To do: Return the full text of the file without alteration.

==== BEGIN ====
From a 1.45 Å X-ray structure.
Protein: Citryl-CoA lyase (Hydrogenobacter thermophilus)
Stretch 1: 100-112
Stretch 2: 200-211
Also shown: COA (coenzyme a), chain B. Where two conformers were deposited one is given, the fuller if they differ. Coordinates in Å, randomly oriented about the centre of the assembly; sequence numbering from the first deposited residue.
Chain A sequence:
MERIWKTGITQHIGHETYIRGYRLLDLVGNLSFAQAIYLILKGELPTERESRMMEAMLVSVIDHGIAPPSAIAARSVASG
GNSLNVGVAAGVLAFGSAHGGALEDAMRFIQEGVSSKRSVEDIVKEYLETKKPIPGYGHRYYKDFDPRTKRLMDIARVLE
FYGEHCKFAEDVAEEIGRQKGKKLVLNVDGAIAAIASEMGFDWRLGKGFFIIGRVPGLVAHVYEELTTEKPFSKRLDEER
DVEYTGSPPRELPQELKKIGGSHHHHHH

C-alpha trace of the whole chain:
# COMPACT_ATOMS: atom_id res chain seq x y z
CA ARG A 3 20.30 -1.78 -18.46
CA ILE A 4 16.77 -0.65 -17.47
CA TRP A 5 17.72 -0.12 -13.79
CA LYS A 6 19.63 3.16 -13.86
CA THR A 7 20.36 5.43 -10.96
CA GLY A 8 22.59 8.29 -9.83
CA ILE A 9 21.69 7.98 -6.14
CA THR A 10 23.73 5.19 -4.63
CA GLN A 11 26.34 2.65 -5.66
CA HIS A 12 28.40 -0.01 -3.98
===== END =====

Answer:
From a 1.45 Å X-ray structure.
Protein: Citryl-CoA lyase (Hydrogenobacter thermophilus)
Stretch 1: 100-112
Stretch 2: 200-211
Also shown: COA (coenzyme a), chain B. Where two conformers were deposited one is given, the fuller if they differ. Coordinates in Å, randomly oriented about the centre of the assembly; sequence numbering from the first deposited residue.
Chain A sequence:
MERIWKTGITQHIGHETYIRGYRLLDLVGNLSFAQAIYLILKGELPTERESRMMEAMLVSVIDHGIAPPSAIAARSVASG
GNSLNVGVAAGVLAFGSAHGGALEDAMRFIQEGVSSKRSVEDIVKEYLETKKPIPGYGHRYYKDFDPRTKRLMDIARVLE
FYGEHCKFAEDVAEEIGRQKGKKLVLNVDGAIAAIASEMGFDWRLGKGFFIIGRVPGLVAHVYEELTTEKPFSKRLDEER
DVEYTGSPPRELPQELKKIGGSHHHHHH

C-alpha trace of the whole chain:
# COMPACT_ATOMS: atom_id res chain seq x y z
CA ARG A 3 20.30 -1.78 -18.46
CA ILE A 4 16.77 -0.65 -17.47
CA TRP A 5 17.72 -0.12 -13.79
CA LYS A 6 19.63 3.16 -13.86
CA THR A 7 20.36 5.43 -10.96
CA GLY A 8 22.59 8.29 -9.83
CA ILE A 9 21.69 7.98 -6.14
CA THR A 10 23.73 5.19 -4.63
CA GLN A 11 26.34 2.65 -5.66
CA HIS A 12 28.40 -0.01 -3.98